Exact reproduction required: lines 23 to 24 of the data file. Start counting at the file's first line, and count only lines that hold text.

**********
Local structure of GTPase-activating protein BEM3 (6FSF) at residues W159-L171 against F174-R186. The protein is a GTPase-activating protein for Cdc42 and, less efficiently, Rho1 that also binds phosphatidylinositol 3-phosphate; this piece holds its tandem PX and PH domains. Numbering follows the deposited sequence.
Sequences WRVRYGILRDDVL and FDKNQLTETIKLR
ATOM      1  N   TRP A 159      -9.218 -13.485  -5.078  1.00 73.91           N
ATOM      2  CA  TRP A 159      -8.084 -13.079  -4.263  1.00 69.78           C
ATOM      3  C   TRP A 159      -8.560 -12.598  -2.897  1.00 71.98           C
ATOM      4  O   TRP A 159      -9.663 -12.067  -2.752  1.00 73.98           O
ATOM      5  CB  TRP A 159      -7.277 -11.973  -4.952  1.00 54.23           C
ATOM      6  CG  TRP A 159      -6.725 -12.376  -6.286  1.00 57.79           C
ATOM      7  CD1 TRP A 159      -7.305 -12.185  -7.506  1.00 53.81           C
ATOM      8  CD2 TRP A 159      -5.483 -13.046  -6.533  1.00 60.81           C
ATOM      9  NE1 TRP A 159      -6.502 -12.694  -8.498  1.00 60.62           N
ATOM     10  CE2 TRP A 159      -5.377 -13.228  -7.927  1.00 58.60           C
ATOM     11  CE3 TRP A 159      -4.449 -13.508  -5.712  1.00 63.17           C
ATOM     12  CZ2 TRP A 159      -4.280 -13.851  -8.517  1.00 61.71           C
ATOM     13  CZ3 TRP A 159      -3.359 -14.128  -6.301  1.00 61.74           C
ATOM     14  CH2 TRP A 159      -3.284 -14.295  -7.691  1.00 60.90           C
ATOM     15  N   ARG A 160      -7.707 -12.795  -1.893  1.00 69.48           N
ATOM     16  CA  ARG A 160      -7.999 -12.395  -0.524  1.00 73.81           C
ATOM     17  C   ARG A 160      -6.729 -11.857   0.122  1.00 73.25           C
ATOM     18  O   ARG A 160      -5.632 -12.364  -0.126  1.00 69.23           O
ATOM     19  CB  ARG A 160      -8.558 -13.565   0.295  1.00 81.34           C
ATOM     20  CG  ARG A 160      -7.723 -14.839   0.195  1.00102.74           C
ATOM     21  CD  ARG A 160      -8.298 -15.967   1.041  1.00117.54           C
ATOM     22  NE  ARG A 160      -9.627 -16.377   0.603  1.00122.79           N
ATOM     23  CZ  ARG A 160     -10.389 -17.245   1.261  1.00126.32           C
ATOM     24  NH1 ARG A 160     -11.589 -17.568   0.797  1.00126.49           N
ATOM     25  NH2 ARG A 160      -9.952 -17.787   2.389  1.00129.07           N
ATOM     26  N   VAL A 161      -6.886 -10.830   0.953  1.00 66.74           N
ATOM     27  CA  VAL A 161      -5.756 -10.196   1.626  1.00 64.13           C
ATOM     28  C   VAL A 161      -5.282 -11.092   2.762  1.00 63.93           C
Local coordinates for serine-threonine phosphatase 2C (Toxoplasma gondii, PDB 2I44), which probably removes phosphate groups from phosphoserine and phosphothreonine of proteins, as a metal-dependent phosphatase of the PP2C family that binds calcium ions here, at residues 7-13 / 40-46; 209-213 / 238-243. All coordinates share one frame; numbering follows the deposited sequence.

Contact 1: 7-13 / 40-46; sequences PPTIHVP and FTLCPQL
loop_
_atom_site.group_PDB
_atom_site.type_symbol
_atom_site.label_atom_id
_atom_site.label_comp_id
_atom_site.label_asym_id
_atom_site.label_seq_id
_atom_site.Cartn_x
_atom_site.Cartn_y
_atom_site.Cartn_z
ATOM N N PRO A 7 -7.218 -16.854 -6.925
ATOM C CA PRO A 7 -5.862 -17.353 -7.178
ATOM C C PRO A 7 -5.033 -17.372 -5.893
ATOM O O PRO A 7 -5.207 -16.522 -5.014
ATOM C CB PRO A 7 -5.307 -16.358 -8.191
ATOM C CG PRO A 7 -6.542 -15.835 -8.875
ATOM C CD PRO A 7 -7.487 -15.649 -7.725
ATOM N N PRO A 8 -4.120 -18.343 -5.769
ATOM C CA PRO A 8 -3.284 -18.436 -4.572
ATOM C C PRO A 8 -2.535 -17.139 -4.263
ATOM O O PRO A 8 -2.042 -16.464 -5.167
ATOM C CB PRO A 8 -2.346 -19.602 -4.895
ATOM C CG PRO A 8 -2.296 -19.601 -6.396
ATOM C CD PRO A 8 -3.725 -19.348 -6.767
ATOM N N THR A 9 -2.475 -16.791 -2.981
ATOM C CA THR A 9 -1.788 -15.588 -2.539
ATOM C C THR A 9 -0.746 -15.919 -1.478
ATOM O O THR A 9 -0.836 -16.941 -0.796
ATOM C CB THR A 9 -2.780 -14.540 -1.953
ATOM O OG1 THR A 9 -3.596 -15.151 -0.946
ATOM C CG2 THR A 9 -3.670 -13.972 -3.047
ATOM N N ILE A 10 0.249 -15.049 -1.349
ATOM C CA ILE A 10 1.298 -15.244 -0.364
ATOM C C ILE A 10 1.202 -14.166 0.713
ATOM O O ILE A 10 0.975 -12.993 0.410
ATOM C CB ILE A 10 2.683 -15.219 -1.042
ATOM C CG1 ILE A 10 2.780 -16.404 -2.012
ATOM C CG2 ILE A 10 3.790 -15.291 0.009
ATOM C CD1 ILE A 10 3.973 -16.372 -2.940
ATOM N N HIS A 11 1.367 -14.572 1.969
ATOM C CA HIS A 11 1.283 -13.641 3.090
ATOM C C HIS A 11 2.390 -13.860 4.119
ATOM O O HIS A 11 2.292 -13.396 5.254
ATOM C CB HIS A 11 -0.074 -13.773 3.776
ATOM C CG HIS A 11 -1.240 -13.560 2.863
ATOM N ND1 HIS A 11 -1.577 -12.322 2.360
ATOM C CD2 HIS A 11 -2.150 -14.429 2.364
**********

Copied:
ATOM     21  CD  ARG A 160      -8.298 -15.967   1.041  1.00117.54           C
ATOM     22  NE  ARG A 160      -9.627 -16.377   0.603  1.00122.79           N